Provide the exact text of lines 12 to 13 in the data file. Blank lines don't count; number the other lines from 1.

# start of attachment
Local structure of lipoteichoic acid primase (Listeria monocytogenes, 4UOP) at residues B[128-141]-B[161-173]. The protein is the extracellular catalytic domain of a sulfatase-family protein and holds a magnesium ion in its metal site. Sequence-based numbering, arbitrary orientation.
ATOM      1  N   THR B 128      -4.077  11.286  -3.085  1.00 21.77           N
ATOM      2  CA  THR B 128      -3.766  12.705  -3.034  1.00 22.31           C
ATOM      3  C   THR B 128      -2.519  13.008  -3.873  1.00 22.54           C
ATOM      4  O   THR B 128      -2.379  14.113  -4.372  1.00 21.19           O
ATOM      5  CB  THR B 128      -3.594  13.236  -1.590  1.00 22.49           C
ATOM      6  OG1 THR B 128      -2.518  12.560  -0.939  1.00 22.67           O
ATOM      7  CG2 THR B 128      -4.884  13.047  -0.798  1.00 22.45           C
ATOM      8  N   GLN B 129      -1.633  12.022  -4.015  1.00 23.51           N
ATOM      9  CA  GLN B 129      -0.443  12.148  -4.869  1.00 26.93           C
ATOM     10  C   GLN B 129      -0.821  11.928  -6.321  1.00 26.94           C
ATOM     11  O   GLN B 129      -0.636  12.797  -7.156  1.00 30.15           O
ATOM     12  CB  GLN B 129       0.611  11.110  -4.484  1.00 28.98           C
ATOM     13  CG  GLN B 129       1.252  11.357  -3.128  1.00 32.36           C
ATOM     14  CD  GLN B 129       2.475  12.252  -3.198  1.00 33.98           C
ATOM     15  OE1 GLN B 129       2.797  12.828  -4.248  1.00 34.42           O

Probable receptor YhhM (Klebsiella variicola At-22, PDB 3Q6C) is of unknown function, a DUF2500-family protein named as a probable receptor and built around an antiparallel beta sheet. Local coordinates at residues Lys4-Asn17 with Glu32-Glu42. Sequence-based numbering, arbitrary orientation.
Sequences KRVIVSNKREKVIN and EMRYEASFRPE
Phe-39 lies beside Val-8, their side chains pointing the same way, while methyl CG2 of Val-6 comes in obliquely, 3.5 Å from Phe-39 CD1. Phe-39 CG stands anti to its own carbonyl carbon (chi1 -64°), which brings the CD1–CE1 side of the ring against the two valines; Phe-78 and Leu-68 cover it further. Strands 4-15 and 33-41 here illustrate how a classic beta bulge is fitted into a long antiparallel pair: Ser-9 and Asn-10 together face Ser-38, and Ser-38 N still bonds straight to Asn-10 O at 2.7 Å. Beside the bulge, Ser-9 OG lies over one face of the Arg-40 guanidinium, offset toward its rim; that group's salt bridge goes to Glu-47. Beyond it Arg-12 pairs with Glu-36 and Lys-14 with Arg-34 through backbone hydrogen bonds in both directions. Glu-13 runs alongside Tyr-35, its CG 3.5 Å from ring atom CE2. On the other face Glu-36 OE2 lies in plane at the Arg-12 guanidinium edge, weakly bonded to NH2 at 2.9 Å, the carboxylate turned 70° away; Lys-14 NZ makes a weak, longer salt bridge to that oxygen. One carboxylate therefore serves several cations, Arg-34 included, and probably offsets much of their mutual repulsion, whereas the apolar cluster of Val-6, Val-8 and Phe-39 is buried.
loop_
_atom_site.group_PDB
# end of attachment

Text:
ATOM     11  O   GLN B 129      -0.636  12.797  -7.156  1.00 30.15           O
ATOM     12  CB  GLN B 129       0.611  11.110  -4.484  1.00 28.98           C